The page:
2. Prosecutor: It's activated when we recognize flaws in other people's reasoning, we marshal arguments to prove them wrong and win our case;
  3. Politician: It's activated when we're seeking to win over an audience, it craves approval but do not necessarily see the goal of finding objective truth;
  4. Scientist: It's the mode of the ones who conduct experiments, test hypotheses, abandon old beliefs and embrace new truths.

Your most frequent mindset directly shapes your opinions. Therefore, try not define yourself by your opinions, define yourself by your personal values and by searching for opinions that are contrary to yours in order to learn from them.

Interpersonal Rethinking

Tiring someone until they give up on arguing with you is not the same as convincing them with arguments, even if they are logical. The name of this practice is logic bullying, which is when you use logic to pressure others until they agree with you or give up because of fatigue.

Besides, who guarantees that your argument, however logical, is right? The real truth is often lost to us when we are so confident that we become arrogant. Remember that being smart or having a lot of knowledge doesn't make you better than others.

If you want to make connections with other people and promote the exchange of ideas, try to influence them to rethink ideas instead of forcing yours!

Opening Other People's Minds

The first step in creating true connections with other people is to get rid of prejudices and stereotypes. According to the book "Think Again", the smarter someone is, the easier that person is fooled by stereotypes.

Do you know why this happens? Because people with higher IQs tend to recognize patterns more easily and be deceived by their pre-established beliefs.

Before opening other people's minds, you must open your mind and not criticize or judge the other.

Collective Rethinking

Living in society is hard, but living in a polarized society is even worse. What to do when you're talking to someone who has totally different views from yours? Do you argue, ignore or rethink your beliefs?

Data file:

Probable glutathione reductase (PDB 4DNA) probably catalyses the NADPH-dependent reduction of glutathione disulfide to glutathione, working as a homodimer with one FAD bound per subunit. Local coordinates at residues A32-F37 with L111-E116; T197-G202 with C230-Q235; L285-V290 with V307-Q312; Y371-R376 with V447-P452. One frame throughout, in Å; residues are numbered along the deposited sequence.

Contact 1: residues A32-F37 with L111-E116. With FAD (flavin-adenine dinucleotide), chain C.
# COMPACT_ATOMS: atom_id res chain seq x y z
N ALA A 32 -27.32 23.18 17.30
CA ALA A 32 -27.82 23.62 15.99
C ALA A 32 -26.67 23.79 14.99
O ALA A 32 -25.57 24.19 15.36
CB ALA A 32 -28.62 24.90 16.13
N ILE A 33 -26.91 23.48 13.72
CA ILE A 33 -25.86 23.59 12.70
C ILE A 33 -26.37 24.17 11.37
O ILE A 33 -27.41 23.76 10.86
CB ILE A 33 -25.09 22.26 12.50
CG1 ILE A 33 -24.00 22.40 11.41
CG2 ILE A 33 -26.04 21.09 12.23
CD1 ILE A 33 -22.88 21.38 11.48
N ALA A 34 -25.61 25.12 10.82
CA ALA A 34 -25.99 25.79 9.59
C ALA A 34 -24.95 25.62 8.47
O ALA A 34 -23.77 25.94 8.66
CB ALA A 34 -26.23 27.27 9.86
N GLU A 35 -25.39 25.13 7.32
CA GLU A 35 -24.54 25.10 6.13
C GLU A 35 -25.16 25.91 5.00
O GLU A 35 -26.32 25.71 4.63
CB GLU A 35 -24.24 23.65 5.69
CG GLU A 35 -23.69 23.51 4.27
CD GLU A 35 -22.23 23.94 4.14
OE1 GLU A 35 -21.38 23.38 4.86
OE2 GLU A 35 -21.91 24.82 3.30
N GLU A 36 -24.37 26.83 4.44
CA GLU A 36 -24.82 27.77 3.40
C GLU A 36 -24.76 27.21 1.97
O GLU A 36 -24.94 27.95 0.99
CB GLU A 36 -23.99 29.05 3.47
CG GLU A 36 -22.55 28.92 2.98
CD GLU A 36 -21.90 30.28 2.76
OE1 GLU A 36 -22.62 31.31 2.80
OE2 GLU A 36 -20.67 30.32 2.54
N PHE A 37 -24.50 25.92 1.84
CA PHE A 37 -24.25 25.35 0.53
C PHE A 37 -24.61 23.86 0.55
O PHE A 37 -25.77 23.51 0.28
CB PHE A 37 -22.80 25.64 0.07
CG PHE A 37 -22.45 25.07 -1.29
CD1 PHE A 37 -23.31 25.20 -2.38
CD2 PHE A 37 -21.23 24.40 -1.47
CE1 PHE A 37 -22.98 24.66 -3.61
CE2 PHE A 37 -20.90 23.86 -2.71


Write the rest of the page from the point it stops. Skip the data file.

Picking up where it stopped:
Your answer indicates a lot about the kind of mindset you have and how you deal with situations where the collective forces you out of your safety zone and forces you to rethink what you think is true.

For Adam Grant, this impasse is due to the fact that human beings tend to see the world through a binary bias. He is responsible for creating the illusion that the world is split in two: right or wrong; good or bad; true or false; black or white.

Disrupting the binary thinking process would be the only way to create an ecosystem capable of practicing collective rethinking.

Creating Communities of Lifelong Learners

The way you deal with the collective can lead to tunnel vision.

Tunnel vision is a mindset that makes you ignore other opinions and ideas, closing in on your own world without reflecting on controversial points or just having non-productive conversations instead of productive conversations.

There are a few things to consider to avoid tunnel vision:

  • Have different caveats and contingencies;
  • Know that it is normal to be emotionally confused when we rethink our beliefs;
  • The learning process can be disruptive;
  • Be open to the unexpected.

So, ready to think and rethink after reading this summary?

What do other authors say about it?

In the work "Everything is Obvious", by Duncan J. Watts, common sense is the essence necessary for human beings to live together, is invisible to our eyes, and remains rooted in our unconscious. However, being guided by common sense increases the chances of faulty decisions, making it necessary to explore other ways of thinking.

Simon Sinek 's "The Infinite Game" states that there are two types of games in life: finite and infinite. In a "finite game" we know all the information to achieve victory. In infinite games, we don't know all the variables. Life would be, then, an infinite game in eternal adaptation.

Finally, in the book "The Art of Learning", by Josh Waitzkin, we learn from personal accounts of the author how excessive self-confidence can be harmful, especially when we need to unlearn an old pattern to learn a new one.

Okay, but how can I apply this to my life?

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Book 'Think Again: The Power of Knowing What You Don't Know'